State of training in child neurology 1997-2002

E Laureta, S L Moshé
Neurology 2004 March 23, 62 (6): 864-9

OBJECTIVE: To track growth of child neurology training programs during the past 7 years and to assess changes in resident demographics, use of different pathways for completion of training, and chosen careers after residency.

METHODS: Two surveys were sent: one in June 2000 (response rate = 92% of active programs) and one in May 2001 (response rate = 98%) to the directors of all Accreditation Council for Graduate Medical Education-listed child neurology programs. Fifty-eight programs were consistently active through the survey period.

RESULTS: From 1997 through 2002 there was an average of 80 positions per year with a fill rate of 65% and an average of 1.4 positions per program. Fifty-five percent of programs completely filled their first-year positions. An average of 47% of residents were international medical graduates. In 2001 and 2002, 51.5% of trainees were men, and 48.5% were women. Sixteen percent entered their programs through an alternative pathway. An equal number of residents entered academic and fellowship positions after graduation (41%), and 18% of residents went into private practice. Twenty-three percent went into basic research. Residents wrote papers in 48% of the programs.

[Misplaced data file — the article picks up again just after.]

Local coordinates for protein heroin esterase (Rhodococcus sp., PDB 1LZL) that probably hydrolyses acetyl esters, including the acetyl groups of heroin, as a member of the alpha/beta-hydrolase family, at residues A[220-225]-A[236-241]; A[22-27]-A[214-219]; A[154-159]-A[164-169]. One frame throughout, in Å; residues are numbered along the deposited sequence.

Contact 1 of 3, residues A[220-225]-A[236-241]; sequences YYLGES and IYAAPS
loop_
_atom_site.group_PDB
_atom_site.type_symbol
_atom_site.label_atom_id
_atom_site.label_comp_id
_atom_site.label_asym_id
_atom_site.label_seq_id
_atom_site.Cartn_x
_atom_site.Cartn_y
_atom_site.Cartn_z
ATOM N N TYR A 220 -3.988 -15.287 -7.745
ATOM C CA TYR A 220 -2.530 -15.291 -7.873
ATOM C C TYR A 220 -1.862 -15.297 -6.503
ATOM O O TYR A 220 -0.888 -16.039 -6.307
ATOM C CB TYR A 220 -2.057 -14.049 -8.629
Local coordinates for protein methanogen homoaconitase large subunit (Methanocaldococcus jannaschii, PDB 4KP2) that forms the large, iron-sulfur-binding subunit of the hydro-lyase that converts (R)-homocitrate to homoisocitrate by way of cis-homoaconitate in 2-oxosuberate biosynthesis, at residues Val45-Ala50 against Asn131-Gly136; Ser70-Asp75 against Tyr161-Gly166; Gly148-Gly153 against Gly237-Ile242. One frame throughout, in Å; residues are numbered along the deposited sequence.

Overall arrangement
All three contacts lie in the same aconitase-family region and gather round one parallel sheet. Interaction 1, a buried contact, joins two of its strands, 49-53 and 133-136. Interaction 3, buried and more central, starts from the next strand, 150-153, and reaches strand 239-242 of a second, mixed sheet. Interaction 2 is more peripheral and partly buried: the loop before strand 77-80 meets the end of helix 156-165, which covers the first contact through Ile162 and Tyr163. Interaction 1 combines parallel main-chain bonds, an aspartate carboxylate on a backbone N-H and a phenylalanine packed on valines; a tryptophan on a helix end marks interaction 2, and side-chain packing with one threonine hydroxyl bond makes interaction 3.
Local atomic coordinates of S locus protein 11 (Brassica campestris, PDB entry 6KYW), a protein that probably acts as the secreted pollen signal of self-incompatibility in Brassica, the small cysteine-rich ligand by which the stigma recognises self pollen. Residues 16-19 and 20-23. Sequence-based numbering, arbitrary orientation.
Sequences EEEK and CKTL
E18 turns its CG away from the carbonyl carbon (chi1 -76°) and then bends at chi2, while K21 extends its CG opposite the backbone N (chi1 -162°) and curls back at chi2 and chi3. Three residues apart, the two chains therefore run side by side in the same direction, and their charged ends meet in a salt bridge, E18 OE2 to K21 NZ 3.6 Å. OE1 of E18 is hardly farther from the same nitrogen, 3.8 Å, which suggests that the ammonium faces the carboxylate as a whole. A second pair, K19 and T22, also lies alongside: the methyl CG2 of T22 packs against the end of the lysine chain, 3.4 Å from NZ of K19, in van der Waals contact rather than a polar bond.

CONCLUSIONS: The number of child neurology positions and trainees has been stable through recent years but may not meet the growing demand for services. The increasing number of international medical graduates and women in training programs predicts a change in the demographic characteristics of the future child neurology workforce. Many residents are pursuing academic careers, and continued support for programs that provide avenues for training in research is needed.

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